Graphene electrodes - the myth of perfection

(Nanowerk News) Graphene, a single layer of carbon atoms, is an attractive electrode material for supercapacitor applications because of its high surface area. However, how the electrolytes interact with carbon material to store energy is still not well understood. Scientists at Pacific Northwest National Laboratory (PNNL) and Princeton University investigated how the surface chemistry of graphene affects the charge storage mechanism. They found that the defects on the graphene surface alter the liquid's interaction with the surface. The ionic liquid's cations, i.e., positive ions, aggregate near a defect, and the anions or negative ions are repelled by it, altering the molecular arrangement of the ionic liquid on the surface (see paper in Nano Energy: "Elucidating graphene–ionic liquid interfacial region: A combined experimental and computational study").
"Identifying how the charged ionic species bind to the electrode surface is very important for increasing the storage capacity and improving the charge-discharge kinetics for energy storage devices," said Dr. M. Vijayakumar, who led the research.
a liquid's interaction with a graphene surface
A single layer of carbon atoms has the potential to significantly improve energy storage and delivery devices, but it is difficult to understand and control how the charged ionic species are transported in the graphene electrodes. Scientists recently learned that surface defects alter the liquid's interaction with the graphene surface.
Why It Matters
Traditional supercapacitors are made of high surface area carbon. However, graphene potentially has the highest surface area among carbon materials and, thus, could significantly increase the specific capacity. However, it is difficult to understand and control how the charged ionic species are incorporated and transported in the graphene electrodes. The team's research provides fundamental insights into the molecular structures built when graphene has functional groups or defects that interact with the electrolyte. The study provides scientists with a basic understanding to create better materials for energy storage.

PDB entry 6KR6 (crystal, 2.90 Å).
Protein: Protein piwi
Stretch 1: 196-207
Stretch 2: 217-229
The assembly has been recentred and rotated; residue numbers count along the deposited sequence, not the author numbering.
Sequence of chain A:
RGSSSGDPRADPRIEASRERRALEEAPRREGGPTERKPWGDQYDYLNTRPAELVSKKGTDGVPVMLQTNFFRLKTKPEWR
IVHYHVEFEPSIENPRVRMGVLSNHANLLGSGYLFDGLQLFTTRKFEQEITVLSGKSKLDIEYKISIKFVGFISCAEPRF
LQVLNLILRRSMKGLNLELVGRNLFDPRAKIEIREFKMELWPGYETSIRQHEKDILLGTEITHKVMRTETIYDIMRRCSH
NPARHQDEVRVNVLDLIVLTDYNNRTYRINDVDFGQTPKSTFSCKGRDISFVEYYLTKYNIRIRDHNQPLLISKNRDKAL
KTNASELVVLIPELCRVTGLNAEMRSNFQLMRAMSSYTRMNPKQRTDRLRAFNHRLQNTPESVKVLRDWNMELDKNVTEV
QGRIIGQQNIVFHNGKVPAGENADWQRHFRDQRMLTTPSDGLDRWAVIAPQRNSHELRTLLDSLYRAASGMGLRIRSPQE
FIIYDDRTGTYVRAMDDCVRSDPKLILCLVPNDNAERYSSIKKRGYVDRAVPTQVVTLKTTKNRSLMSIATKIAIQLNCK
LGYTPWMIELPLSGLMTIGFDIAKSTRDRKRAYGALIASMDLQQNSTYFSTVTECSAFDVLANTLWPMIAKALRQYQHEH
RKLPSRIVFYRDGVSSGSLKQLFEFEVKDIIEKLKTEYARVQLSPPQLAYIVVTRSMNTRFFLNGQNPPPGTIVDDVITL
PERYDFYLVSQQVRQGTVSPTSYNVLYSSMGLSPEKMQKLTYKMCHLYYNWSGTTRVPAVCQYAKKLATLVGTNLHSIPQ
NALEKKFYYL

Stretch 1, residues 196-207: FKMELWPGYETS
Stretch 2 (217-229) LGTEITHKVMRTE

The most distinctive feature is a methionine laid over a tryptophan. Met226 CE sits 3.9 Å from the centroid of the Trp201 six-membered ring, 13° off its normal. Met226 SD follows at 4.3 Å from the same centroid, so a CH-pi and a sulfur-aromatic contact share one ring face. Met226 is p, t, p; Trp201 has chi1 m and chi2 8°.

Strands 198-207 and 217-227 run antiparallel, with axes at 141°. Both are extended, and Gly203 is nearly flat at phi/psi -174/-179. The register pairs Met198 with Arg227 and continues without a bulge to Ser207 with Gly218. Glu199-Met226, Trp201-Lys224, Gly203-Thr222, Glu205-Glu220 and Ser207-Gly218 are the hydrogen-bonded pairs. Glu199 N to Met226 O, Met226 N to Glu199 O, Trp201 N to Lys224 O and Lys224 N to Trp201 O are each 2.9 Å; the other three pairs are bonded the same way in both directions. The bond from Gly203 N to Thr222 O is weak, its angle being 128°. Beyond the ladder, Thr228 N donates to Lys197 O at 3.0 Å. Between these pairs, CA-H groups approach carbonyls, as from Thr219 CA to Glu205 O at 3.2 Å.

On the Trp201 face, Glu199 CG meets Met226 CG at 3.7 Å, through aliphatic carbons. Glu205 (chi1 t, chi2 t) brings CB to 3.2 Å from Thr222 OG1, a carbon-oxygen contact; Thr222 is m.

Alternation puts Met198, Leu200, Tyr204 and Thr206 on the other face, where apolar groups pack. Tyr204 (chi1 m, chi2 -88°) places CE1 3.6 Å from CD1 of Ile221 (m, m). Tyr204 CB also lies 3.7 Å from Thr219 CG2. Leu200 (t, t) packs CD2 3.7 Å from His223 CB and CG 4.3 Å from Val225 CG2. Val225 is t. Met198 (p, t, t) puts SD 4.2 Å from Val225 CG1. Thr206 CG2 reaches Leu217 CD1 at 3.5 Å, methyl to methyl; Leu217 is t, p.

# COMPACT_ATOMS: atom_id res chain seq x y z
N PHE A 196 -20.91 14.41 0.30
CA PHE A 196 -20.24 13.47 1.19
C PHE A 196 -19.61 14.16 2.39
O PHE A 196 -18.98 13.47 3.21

"The problem is most studies are based on the assumption that defect-free graphene is used, which is not realistic and distorts the interpretation of the research results," said Dr. Birgit Schwenzer, a materials scientist who worked on the study. "We wanted to know what influence the defects would have on the graphene interactions with electrolytes."
The researchers mixed exfoliated graphene with the ionic liquid. Unlike other electrolytes, the ionic liquid contains bulky organic negatively and positively charged ions. In this case, the cation was 1-butyl-3-methyl-imidazolium (BMIM+), and the anion was trifluoromethanesulfonate (TfO-). A thin layer of ionic liquid formed around the graphene flakes. The team analyzed the thin layer using 11.7 Tesla magnetic field magic angle spinning nuclear magnetic resonance spectrometer, X-ray photoelectron spectroscopy at EMSL and Fourier-transform infrared spectroscopy in the Physical Sciences Laboratory at PNNL.
They correlated the spectra with computational models of the interaction between an ionic liquid molecule and graphene with a single defect or functional group, such as a hydroxyl group, which is an oxygen atom and a hydrogen atom, attached to the surface. The models were built using density functional theory with empirical dispersion correction based methods.
"We would like to emphasize that the model considers just one hydroxyl group," said Vijayakumar. "More detailed theoretical studies with more functional groups are ongoing, which will give us a deeper understanding of the interfacial region."
The team found that functional groups on the surface change the molecular arrangement of the liquid's cations and anions. For example, the cations are more likely to be absorbed near the oxygen-containing functional groups, because of the relatively higher attraction of the ionic liquid's positively charged cation to the negatively charged oxygen in the hydroxyl group. Further, the negatively charged defects repel the TfO- anions. Both the cations and anions exhibit a variety of molecular orientations near the functional groups on the graphene surface, far different than their perfect arrangement on defect-free material.
What's Next?
This study is a proof of principle, showing how graphene with defects and ionic liquid interactions can be studied. Now, they are looking to extend their research to different molecular models able to handle more defects on the graphene surface and other complexities.
Source: Pacific Northwest National Laboratory
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